Methods

Sampling and Sequencing

Rice seeds were obtained from the International Rice Germplasm Collection (IRGC) of the International Rice Research Institute (IRRI; Los Baños, Philippines). Twenty-four accessions of weedy rice from South Korea were selected to represent the phenotypic diversity for hull color, pericarp color, and presence of awns (phenotypes are listed in Table 1) from a total sample of 226 accessions (Supplementary Table 1). Eighteen of these samples were previously included in a comparative study with weedy, wild, and cultivated rice from Southeast Asian and the United States (Vigueira et al., 2019). Seeds were germinated and grown to the young seedling stage in the greenhouse. DNA was extracted from young leaf tissue using DNeasy Plant DNA kits (QIAGEN, Hilden, Germany).

TABLE 1
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Table 1. Korean Weedy Rice Accession Phenotypes and Haplotypes.

Polymerase Chain Reaction (PCR) was carried out using standard conditions to amplify 48 Sequence Tagged Sites (STS loci) as described in Reagon et al. (2010). Due to inconsistent amplification, 7 loci were excluded from the analysis. Regions of the three candidate genes (Rc, Bh4, and sh4) were amplified by PCR using primers and conditions as previously described (Konishi et al., 2006; Sweeney et al., 2006; Zhu et al., 2011). Successful PCR amplification was confirmed using gel electrophoresis and excess primers and dNTPs were removed using Exonuclease I and Antarctic phosphatase treatment. Direct Sanger sequencing in both the forward and reverse direction was carried out by Eurofins Genomics (Louisville, KY, USA).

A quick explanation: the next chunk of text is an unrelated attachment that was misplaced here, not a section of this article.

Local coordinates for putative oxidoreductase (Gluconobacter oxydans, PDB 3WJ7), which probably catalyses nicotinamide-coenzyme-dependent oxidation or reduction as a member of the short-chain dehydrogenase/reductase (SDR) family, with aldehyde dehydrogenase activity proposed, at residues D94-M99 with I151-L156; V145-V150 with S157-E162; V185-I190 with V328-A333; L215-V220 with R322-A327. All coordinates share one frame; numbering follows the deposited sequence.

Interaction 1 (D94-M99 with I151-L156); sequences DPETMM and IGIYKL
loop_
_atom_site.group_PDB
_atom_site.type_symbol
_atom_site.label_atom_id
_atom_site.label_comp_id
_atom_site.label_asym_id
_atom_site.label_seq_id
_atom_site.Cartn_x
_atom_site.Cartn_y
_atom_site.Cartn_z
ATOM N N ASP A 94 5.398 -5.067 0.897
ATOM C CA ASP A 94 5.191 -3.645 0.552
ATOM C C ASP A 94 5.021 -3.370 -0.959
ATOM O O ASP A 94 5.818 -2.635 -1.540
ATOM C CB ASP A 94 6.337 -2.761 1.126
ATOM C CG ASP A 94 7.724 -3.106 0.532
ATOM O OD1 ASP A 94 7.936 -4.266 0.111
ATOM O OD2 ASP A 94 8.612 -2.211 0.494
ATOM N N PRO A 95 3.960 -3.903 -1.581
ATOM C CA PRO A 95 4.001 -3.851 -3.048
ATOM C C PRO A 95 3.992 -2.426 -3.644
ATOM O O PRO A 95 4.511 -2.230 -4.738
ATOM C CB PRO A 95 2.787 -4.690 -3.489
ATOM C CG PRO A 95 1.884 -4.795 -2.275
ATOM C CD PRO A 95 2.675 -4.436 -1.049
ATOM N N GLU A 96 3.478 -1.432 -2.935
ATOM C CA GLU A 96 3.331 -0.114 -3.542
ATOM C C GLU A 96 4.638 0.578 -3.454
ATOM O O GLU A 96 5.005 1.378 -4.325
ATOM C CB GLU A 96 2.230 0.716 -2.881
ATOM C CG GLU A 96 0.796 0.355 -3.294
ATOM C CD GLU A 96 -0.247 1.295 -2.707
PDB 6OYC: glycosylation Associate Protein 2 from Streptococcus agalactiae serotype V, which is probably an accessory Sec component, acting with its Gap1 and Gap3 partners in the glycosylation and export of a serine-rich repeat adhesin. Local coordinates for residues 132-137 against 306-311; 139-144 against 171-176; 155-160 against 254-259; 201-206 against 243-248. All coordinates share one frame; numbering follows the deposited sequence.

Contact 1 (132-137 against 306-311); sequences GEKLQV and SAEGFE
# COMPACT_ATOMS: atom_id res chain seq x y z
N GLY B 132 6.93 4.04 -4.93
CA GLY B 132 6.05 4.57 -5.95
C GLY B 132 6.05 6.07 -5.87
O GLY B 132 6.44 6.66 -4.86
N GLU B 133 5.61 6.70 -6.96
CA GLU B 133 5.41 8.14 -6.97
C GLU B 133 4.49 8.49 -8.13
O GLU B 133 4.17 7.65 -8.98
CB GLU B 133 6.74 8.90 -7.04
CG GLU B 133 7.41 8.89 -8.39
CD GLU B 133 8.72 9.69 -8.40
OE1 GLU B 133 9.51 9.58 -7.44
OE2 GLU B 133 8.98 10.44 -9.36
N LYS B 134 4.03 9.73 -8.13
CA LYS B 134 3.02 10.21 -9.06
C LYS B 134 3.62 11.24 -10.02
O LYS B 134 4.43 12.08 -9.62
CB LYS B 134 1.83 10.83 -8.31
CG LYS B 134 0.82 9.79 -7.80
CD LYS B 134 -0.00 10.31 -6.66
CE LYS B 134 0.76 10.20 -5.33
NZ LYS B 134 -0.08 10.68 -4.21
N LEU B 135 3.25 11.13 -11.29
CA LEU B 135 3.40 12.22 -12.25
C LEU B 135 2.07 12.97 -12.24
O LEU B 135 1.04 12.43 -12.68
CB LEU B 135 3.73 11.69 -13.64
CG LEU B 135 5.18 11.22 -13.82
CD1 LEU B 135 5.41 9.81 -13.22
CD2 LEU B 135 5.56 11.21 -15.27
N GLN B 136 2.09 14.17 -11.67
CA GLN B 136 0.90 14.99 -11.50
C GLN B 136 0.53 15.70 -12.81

Sequences were assembled into contiguously aligned sequence “contigs” and aligned using CodonCode Aligner. All sequences were inspected visually for quality and for the presence of heterozygous sites. Low quality sequences were removed from the dataset. Heterozygous base calls were randomly assigned to two pseudo-haplotypes, which were then phased using PHASE version 2.1 (Stephens et al., 2001; Stephens and Scheet, 2005). Due to very low levels of heterozygosity in the data set, haplotypes were inferred with very high probabilities and were consistently assigned across five independent runs. All sequences have been submitted to NCBI GenBank (accession numbers MT976168-MT977030).